Though the film came out in 1955, it screens a plethora of sexiness, flirtation, and sexual undertones. How can a film with shirtless, sweating bodies over a picnic not be sexy? And not include any type of sex? Reminiscent of Tennessee Williams and southern prowess, James Wong Howe’s Technicolor photography and the performances of Holden and a young Kim Novak and Susan Strasberg, the film continues to hold up.

Since its events take place over Labor Day weekend, it might be the best time to watch this film and still feel the final push of the summer feeling. Take the opening of Holden, shirt open, walking away from the passing train he hitched on with titles for the film stating, “This is the story of what happened that day . . . to that man and that town especially to its women . . .” A very sexy film without breaking the Hollywood codes of the era, and a fine summer film to watch at the end of the season.


7. Dog Days (2001) – Ulrich Seidl

Ulrich Seidl has never shied away from controversial topics or films that are unpleasant to watch. What better way to watch a film with despicable characters that include pimps, hitchhikers, and abusive couples during the dog days of summer in Vienna?

The mosaic-like film of vignettes casually overlaps with its characters. However, as the film progresses, you start to feel uneasy and slightly disgusted what occurs on screen, yet we keep watching it. This is the kind of film to watch on those really uncomfortable days in the summer where you want to be alone and not deal with other people. By watching Seidl’s film, you’ll either want to become a better person or realize you’re not as cynical as the characters or the film itself. It can reinvigorate your joy for those final summer days.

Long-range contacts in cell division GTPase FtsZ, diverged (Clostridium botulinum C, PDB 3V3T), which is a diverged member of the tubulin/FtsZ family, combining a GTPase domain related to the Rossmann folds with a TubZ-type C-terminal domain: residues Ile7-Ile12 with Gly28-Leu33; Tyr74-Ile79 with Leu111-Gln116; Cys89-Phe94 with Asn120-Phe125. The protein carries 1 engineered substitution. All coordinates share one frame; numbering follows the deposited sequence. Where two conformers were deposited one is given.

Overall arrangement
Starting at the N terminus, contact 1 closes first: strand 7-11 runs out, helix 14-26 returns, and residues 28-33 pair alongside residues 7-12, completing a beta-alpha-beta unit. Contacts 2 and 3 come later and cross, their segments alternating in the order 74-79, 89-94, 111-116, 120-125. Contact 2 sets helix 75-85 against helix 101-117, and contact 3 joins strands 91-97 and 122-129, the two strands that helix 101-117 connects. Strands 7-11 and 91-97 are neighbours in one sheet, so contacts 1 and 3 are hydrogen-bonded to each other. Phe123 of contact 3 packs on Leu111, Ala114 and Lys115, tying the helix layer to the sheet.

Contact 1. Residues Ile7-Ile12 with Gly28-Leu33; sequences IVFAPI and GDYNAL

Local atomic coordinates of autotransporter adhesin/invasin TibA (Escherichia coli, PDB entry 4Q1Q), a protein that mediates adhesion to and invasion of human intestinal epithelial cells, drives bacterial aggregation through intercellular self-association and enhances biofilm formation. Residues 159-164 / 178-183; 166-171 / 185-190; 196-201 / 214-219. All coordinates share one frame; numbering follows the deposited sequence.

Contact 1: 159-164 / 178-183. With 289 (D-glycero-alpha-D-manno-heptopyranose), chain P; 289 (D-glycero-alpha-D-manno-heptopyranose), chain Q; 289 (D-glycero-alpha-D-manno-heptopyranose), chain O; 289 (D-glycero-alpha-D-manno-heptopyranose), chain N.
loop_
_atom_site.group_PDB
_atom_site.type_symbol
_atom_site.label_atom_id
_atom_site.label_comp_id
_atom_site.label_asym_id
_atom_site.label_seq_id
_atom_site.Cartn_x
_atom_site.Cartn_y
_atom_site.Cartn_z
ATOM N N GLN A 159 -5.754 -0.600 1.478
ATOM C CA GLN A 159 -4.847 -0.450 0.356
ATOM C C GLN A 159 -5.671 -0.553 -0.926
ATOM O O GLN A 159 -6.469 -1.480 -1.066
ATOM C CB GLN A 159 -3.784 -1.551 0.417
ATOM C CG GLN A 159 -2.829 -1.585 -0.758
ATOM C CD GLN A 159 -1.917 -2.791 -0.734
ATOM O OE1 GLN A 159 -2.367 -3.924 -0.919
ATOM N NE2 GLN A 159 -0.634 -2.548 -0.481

Seidl continues to provoke and allows the audience to come to their own conclusions with his films. Here, it is no different, and the sweat and humidity combining these characters only adds fuel to this film.


6. Call Me By Your Name (2017) – Luca Guadagnino

The most recent addition on this list, but one that feels like a long Sunday in the countryside in the middle of August. We explore the romance between Chalamet’s Elio and Armie Hammer’s Oliver in northern Italy in 1983 over the course of a summer.

What begins between them as almost a bitter relationship with a sense of jealousy or misunderstanding, soon becomes clear for these two individuals. Their chemistry is undeniable and impossible to resist under Luca Guadagnino’s direction, Sayombhu Mukdeeprom’s cinematography, and Sufjan Stevens’ lush original songs. There is no scene or frame that doesn’t capture that summer feeling that the best European countryside films have explored and defined before.

As the Pearlmans and Oliver continue to learn and live while conducting their academic research, we feel a sense of time casting a spell over us. It truly feels like we should watch this film on a Sunday afternoon as the summer comes to a close. The film’s tone and shifting moments of coming of age, exploration, and discovery all intertwine over this summer.

Since all art is subjective and each film deviates with different reactions, the ending of these two never fails to express a myriad of emotions. Regardless of that finale or epilogue, we will always have Elio and Oliver’s romance over the summer, and we’re just lucky a film like this was captured.